Recently, hackers targeted a common third-party File Transfer product, used by many government agencies world-wide to transmit sensitive data. Among the documents released on the dark web were NSW transport documents, government tenders, steering committee papers, and other corporate documents. The reputational, legal, and financial ramifications have not yet been disclosed however the impacts are expected to be far reaching.
The Project Lab’s Executive Director, Joel Harris says that, “this breach serves as a warning to government and any business or individual using digital services or technology products.
Digital and cyber risk assessments are now a part of everyday business, and a strong software maintenance regime such as a patching lifecycle, is essential in preventing this type of security breach”.
A lack of transparency and communication also contributed to the scale of this breach. The Governor of the Reserve Bank of New Zealand (another organisation impacted by the breach) stated that the company of the file transfer product failed to notify the bank for days that an attack was occurring and that a patch was available to prevent the breach.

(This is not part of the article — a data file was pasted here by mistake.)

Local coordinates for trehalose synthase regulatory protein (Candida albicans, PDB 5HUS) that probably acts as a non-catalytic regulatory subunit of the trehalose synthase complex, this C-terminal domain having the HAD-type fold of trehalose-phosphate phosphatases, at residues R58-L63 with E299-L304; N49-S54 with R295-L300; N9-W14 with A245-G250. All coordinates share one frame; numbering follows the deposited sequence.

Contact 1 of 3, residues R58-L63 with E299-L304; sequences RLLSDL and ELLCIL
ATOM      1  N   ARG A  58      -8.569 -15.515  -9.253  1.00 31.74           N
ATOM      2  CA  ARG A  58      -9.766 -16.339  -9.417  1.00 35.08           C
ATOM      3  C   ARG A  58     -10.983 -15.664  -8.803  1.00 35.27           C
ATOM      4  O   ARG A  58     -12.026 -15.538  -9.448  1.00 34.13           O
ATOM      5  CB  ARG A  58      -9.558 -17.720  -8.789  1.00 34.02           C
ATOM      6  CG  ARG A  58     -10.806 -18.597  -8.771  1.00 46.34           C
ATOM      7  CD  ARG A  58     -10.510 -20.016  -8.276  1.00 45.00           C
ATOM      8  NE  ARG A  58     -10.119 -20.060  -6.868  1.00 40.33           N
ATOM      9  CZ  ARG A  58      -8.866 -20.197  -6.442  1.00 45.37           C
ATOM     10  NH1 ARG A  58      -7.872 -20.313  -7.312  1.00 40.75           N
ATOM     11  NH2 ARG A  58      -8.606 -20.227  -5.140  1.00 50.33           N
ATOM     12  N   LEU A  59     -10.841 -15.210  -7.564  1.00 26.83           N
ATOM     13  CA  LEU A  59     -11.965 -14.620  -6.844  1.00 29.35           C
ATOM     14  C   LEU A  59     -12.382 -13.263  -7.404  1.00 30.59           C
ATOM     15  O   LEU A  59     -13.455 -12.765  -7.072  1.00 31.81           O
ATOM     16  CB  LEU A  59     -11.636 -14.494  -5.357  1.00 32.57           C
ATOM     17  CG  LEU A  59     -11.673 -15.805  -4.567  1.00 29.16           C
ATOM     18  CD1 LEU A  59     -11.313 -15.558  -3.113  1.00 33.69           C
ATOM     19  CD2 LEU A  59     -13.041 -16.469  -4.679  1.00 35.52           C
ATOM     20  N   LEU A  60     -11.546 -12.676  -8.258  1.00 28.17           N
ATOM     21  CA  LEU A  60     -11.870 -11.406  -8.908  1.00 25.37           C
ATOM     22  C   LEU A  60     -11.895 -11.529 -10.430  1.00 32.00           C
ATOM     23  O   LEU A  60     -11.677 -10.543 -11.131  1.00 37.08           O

Project Lab Senior Consultant, Mariae Leckie says that “Board’s and Senior Executives need to carefully consider their plans for business continuity and understand their reporting obligations in light of this emerging and ongoing threat”.
Project Lab Cyber Practice Lead, Alan Smith explained that third-party breaches are becoming more common, and that the responsibility falls on both the third party as well as the organisation which owns the data.
If you are concerned about protecting your business, customers and data and want to assess your vulnerability to attack and keep your business safe, talk to a member from The Project Lab’s CyberRisk team.